1986 versus 2016: The Toyota Pickup Through the Years
Kansas Toyota Dealer Creates Infographic on Pickup’s History
A Toyota dealer in Olathe, Kansas, is building hype for the 2016 Tacoma by comparing it to one of its oldest predecessors. An infographic by the Olathe Toyota Parts Center shows that the more things change, the more they stay the same, at least in terms of the little pickup.
The comparison (shown below) comes in the form of two similarly configured trucks: the 1986 Toyota Pickup SR5 4x4 Access Cab and the 2016 Toyota Tacoma SR5 4x4 Access Cab. The older truck has rightly earned a reputation as a reliable, rugged, fun pickup, seeing duty as everything from a Moab-bound trail rat to a lawn-and-garden hobby truck. Will the 2016 Tacoma live up to its great-great-grandfather’s legacy?
As in 1986, the 2016 Toyota Tacoma comes standard with a naturally aspirated I-4 (displacing 2.4 liters in 1986 and 2.7 liters in 2016), and an independent front and solid-axle rear suspension isolate the road, just like in the old Pickup. Surprisingly, the old Toyota is nearly as capable as the new Tacoma, with a payload rating of 1,100 pounds and a towing capacity of 3,500 pounds. The new Tacoma I-4 can muster an additional 200 pounds of payload, but towing capacity should be about the same for both models.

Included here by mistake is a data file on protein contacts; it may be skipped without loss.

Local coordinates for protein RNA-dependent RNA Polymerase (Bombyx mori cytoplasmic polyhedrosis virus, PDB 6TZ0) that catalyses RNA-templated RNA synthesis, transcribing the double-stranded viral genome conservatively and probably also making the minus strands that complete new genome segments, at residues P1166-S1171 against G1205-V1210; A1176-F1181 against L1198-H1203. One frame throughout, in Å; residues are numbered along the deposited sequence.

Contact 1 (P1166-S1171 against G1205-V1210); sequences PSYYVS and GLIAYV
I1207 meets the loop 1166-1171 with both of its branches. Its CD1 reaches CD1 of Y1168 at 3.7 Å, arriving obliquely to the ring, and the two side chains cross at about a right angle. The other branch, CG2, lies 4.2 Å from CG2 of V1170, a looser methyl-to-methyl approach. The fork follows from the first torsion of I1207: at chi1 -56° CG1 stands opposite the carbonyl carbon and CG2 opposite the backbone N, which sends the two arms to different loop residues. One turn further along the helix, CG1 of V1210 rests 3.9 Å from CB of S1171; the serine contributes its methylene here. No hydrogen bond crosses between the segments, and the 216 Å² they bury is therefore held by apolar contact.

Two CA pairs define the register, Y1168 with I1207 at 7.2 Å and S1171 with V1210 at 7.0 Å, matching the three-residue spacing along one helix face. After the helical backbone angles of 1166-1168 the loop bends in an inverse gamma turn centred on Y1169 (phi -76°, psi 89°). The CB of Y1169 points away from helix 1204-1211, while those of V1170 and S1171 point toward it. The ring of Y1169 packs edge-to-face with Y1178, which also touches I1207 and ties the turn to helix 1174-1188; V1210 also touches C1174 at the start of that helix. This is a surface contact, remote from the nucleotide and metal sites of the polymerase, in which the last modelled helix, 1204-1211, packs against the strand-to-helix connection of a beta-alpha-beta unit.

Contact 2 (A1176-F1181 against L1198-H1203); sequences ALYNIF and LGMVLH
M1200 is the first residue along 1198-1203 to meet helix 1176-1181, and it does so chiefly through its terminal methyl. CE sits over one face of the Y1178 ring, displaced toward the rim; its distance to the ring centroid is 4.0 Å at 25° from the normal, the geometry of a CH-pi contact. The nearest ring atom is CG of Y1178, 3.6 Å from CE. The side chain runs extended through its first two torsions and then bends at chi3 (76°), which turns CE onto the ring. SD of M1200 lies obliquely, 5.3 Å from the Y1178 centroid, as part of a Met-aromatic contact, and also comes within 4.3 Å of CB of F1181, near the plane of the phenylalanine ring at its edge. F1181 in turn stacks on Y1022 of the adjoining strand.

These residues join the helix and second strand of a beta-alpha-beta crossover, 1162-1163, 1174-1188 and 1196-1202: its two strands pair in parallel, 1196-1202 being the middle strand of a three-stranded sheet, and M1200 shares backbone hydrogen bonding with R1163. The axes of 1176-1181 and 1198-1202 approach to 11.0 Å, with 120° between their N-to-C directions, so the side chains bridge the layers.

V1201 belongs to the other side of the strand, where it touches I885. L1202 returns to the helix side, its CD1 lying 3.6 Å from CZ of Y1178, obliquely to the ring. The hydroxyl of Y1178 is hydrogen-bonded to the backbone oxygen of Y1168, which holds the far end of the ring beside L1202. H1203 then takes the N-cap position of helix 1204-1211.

The differences show up once you dig deeper, obviously. The old Toyota weighs around 2,800 pounds, while the new one weighs about 50 percent more. Additionally, engine power (and engine size) has increased with time. The new I-4 makes 159 hp, compared to 105 hp in the old base engine. The optional motor for 1986 was a turbocharged 2.4L I-4 producing 135 hp, while the current truck’s optional motor is an Atkinson-cycle direct- and port-injected 3.5L V-6, which will likely make double that turbocharged truck’s power.
In spite of the higher curb weight and larger engines, the Tacoma I-4 will probably get about 30 percent better fuel economy compared to its older, smaller forerunner. And as size, weight, power, and efficiency have increased, so too has price. A 1986 Toyota Pickup started at $9,568, while the new one will likely crest at least $23,000 before options. Even adjusting for inflation, the 1986 truck would have cost $3,000 less than its new equivalent.
So, if you had your druthers, what would you pick? The increased capability, comfort, and efficiency of the new truck? Or the reputation and no-frills style of the old one? If you’re like us, you’d rather just have one of each.
Source: Olathe Toyota Parts Center